It's a sad fact that as people age, they tend to become more vulnerable to those who don't have their best interests in mind. That vulnerability increases if any mental incapacity exists due to health conditions, such as dementia or Alzheimer's.
If you have an aging family member who you begin to suspect is being taken advantage of, you may want to conduct some research to determine whether your suspicions are founded. If you discover they are, it may be appropriate to seek a conservatorship in order to protect your loved one in the future.
What you can look for
When you begin scrutinizing recent activities surrounding your family member, you may want to look for the following signs that something is amiss:
- Your loved one has recently been isolated from family and friends whether by circumstances or the design of someone else.
- A mental and/or physical incapacity may prompt your family member to enlist the aid of others who gain access to his or her home or finances. One or more of these individuals could take advantage of your loved one's need for assistance.
- You notice unusual financial transactions in your family member's accounts, items come up missing in his or her home or he or she seems to be lacking basic necessities such as adequate food and personal hygiene items.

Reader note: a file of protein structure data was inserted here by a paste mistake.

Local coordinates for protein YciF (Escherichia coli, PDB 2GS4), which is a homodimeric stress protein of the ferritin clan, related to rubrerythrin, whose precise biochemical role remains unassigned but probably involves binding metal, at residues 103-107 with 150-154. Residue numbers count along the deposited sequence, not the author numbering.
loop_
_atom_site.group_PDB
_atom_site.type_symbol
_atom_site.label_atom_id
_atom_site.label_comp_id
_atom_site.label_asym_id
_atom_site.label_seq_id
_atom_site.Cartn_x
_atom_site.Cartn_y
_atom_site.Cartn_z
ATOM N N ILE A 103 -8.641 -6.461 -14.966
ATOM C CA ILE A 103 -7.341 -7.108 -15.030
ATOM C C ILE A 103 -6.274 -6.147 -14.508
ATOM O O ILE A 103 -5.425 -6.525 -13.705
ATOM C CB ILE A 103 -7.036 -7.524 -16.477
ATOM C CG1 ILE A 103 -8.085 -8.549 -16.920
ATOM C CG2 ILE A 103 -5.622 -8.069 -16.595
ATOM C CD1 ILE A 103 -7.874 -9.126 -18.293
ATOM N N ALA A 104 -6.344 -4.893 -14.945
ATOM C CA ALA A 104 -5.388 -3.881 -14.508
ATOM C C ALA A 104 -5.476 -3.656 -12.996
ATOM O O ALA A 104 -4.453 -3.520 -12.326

- You may discover that another family member suddenly begins spending more time with your aging loved one. While this may be a good thing, it could also represent a warning sign that one family member's interest in another may not be altruistic. This family member may create a situation in which the elderly family member "willingly" allows access to financial accounts or authorizes withdrawals from those accounts. A look at the less than scrupulous family member's lifestyle could provide the additional clues needed to prove a suspicion.
More than likely, talking to your aging loved one about the situation may not work. He or she may be embarrassed or may not have the capacity to understand what's happening. According to the American Association of Retired Persons, only one out of every 44 cases of elderly financial abuse come to light. This situation is grossly under-reported for a variety of reasons.
What you can do
Confronting the person you believe is taking advantage of your elderly loved one may be a good first step, but you may also want to get the authorities involved. Doing so may put an end to the current problem, but it may not be enough to keep your loved one safe from someone else. To help ensure that something like this never happens again, you may want to ask a California civil court to appoint a conservator to protect your aging family member in the future.